What makes for a successful real estate career? Every new real estate agent faces the dilemma of how to break into a field where 10% to 20% of their competitors are truly successful and the rest are just getting by or failing.
The literature available to “newbies” is extensive. Gary Keller’s Millionaire Real Estate Agent comes to mind, as does local Realtor Bruce Gardner’s Seven Styles: How to Design Your Real Estate Career of Success and Significance.
Gardner’s book is certainly the easier read thanks to its succinctness and its concentration on helping agents to identify the strategy that fits their unique personality. At the same time, one has to applaud Gary Keller for his in-depth presentation which has made Keller Williams the fastest growing real estate franchise in the country.
I look at my own path to success a little differently. Yes, I had one or two strategies on which I built my success, but it was more about personal qualities than about my strategy.
My initial strategy to get established is what we call “farming.” I chose a neighborhood near me that I could focus on, building relationships that would lead to listings.
But behind the doing of it all was something more subjective. I’d like to share the qualities I brought to my farming and other real estate actions which — I believe — made me the success I’ve become.
Now that I’m an employing broker, I’ve come to identify these qualities as ones I look for in prospective broker associates. I prefer to associate with agents who share these qualities. If you have them, call me!
1) Authenticity. Don’t put on airs. Don’t pretend to be more successful than you are. Don’t pretend to know it all. Seek to be mentored, not admired. Admiration will come in time.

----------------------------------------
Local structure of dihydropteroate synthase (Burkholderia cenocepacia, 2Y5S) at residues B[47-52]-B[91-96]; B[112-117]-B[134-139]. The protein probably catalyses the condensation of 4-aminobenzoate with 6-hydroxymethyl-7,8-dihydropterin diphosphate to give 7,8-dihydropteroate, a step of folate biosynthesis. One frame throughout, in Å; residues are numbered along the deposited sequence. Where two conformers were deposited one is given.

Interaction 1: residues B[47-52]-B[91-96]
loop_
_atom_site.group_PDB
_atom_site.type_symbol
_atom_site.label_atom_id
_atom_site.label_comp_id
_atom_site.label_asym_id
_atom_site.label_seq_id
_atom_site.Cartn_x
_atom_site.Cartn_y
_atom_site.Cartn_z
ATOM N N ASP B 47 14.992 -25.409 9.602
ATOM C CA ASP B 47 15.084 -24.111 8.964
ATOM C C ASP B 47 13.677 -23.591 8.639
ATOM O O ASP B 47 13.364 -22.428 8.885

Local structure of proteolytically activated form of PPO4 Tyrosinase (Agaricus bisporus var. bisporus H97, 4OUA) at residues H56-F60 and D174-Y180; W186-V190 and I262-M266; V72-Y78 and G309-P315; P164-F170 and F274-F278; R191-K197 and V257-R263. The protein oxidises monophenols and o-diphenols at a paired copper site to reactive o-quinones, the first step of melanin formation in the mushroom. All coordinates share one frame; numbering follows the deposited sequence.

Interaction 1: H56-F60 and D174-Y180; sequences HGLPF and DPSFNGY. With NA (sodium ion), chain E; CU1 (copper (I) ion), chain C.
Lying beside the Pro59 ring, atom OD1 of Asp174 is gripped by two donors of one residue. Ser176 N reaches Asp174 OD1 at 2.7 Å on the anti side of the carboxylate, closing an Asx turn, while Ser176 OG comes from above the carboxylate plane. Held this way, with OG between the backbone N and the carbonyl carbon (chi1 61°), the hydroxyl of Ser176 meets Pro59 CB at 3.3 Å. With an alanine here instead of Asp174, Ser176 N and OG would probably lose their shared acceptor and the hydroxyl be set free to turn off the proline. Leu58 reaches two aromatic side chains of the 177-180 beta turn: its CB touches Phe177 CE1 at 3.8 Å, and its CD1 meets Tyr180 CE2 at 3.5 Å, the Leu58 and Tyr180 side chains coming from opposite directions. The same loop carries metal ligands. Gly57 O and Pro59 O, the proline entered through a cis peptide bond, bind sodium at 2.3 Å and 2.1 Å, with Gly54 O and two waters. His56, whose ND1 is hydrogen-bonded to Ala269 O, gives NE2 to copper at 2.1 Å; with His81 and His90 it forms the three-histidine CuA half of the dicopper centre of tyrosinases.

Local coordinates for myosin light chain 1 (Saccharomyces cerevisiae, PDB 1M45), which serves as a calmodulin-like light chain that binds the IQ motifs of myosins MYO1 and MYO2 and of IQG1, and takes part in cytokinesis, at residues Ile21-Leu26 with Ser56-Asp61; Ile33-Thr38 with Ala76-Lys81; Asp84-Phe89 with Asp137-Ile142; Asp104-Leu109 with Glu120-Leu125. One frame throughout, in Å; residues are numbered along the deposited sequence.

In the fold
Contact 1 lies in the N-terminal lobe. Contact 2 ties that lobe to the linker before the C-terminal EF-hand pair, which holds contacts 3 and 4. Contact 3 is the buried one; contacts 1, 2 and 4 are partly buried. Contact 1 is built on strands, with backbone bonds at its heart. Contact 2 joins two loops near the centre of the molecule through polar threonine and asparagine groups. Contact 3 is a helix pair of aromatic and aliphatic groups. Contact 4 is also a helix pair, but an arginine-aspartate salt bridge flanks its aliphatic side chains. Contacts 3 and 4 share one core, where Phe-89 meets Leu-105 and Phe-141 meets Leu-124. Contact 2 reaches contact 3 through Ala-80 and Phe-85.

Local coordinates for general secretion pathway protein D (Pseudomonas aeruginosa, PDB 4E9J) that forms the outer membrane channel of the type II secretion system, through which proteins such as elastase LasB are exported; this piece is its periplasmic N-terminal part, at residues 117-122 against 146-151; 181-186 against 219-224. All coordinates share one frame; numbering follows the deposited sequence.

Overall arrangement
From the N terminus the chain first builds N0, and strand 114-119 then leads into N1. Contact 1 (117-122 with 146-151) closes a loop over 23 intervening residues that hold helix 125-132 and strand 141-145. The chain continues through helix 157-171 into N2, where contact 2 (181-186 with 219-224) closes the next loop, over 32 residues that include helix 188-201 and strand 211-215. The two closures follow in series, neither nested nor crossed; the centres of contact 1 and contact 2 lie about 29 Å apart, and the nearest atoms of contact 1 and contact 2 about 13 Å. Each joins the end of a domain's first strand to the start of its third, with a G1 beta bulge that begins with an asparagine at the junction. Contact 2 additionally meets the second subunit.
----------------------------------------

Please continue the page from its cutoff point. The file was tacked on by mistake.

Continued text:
2) Integrity. This quality is closely related to authenticity. Tell the truth. Don’t ingratiate yourself to prospects through flattery or by saying what they want to hear. If a client doesn’t want to hear the truth, you don’t want to work with him (or her).
3) Giving back. Author Bob Burg wrote a book about this quality called Go-Givers Sell More. Be a go-giver, not a go-getter. That principle lies behind this column which I’ve been publishing for nearly a decade in the Rocky Mountain News, Denver Post and other papers. If you give people something of value that’s also honest and authentic, they’ll want to give you something — their business.
This last quality is most important to me. I belong to chambers of commerce, service clubs and business associations as a way of supporting their activities, not for the business I can get from them. My company’s moving truck is offered free not just to clients, but to any non-profit that requests it, subject to availability. Has the free truck brought me business? Maybe, but that’s not the point.
The most successful real estate agents join their Realtor association, not because their company (like mine) requires it, but because it’s the right thing to do. They go further, too, becoming leaders, teaching seminars, fearlessly sharing the keys to their own success with -- gasp! -- other agents who compete with them. They build and fund Habitat for Humanity houses. They engage in sustainable practices like recycling and renewable energy to give back to their planet. They even give blood! They’re go-givers. Go-givers don't worry about getting. It comes to them naturally.